In Hodeidah, the study points out that the most important obstacles to the military solution is the large area that needs many fighters to cover, in addition to breakthroughs by the Houthis due to the multiple loyalties of various forces there. The study says that taking a new route in the West Coast, instead of Zabid, Al-Jarahi and Beit Al-Faqih brought the Army easily to Al-Dureihimi. But the delay in liberation of those areas impeded the access to the city as the Houthis shell the government forces, especially in Al-Faza and Al-Jah areas, to cut the supply lines.

In comparison to Nehm, the study says, "The West Coast Front is the most armed and equipped front, it exceeds other fronts in the country in the number of armored vehicles, tanks and patrols.” The minesweepers are also available permanently and the land, air and naval forces participate in a regular operation. The fighters have motivations to continue fighting and they have advanced field hospitals to receive urgent medical care. In addition to the availability of Special Forces (Yemeni – Sudanese - UAE) to save the fighters, if they are subjected to "siege" or supplies are cut off.


Wrong strikes:
The study suggests that the wrong strikes formed one of the most important factors behind slow progress of the military forces and the imbalance of confidence between the coalition and some combat units of the Yemeni Army. The study added that "the National Army was subjected to wrong raids by the coalition aircrafts and sometimes artillery from behind, due to several reasons, the most important of which is the absence of joint command and control centers in each front to coordinate the movement on the ground and the air raids. More than 300 soldiers were killed and wounded in 14 wrong raid strikes on military sites since the beginning of operations in March 215.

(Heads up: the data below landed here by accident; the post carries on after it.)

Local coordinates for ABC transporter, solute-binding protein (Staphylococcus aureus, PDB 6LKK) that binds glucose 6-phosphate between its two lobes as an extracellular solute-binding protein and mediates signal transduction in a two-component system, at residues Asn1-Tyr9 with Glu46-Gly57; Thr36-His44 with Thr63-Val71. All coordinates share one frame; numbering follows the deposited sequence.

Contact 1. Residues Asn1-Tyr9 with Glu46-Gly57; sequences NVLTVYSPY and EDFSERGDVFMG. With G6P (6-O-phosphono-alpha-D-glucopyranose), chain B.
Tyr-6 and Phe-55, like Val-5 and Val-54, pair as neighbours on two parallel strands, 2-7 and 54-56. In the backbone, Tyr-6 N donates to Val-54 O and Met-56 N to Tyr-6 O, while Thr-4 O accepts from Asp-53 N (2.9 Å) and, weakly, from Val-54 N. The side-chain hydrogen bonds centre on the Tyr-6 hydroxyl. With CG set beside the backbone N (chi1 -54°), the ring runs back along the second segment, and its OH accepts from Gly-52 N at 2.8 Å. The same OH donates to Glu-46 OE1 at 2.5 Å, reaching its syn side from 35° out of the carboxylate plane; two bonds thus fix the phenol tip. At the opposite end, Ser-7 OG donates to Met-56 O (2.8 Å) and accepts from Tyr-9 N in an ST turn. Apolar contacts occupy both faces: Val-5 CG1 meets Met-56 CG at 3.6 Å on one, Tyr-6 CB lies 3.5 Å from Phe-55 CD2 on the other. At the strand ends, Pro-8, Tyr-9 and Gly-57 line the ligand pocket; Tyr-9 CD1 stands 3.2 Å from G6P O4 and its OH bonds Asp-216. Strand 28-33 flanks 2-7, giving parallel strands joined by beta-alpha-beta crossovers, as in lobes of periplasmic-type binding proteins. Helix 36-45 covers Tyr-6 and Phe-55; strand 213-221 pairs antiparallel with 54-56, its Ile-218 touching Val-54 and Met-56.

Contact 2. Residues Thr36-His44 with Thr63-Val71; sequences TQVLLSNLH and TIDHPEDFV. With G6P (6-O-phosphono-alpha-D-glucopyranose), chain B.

The study recommends not to prolong the war because the coalition and the Yemeni legitimacy will bear more political and humanitarian burdens that will have  repercussions, even after the end of military operations. It also recommends a quick reform of imbalances in the army, solving the problems of salaries payment and treatment of the wounded and the rights of the families of martyrs, and the integration of all military formations in the National Army and security forces, and the launch of building up the naval and air forces to cover the security vacuum after liberation particular in ports and airports. It recommends the training and rehabilitation of those who have been recruited in the military institutions. It calls for the launch of services and family care for displaced families and return them to their areas with the beginning of  reconstruction in each region where war came to end, because the stability of these areas helps to liberate the rest of regions, especially the capital, Sana'a.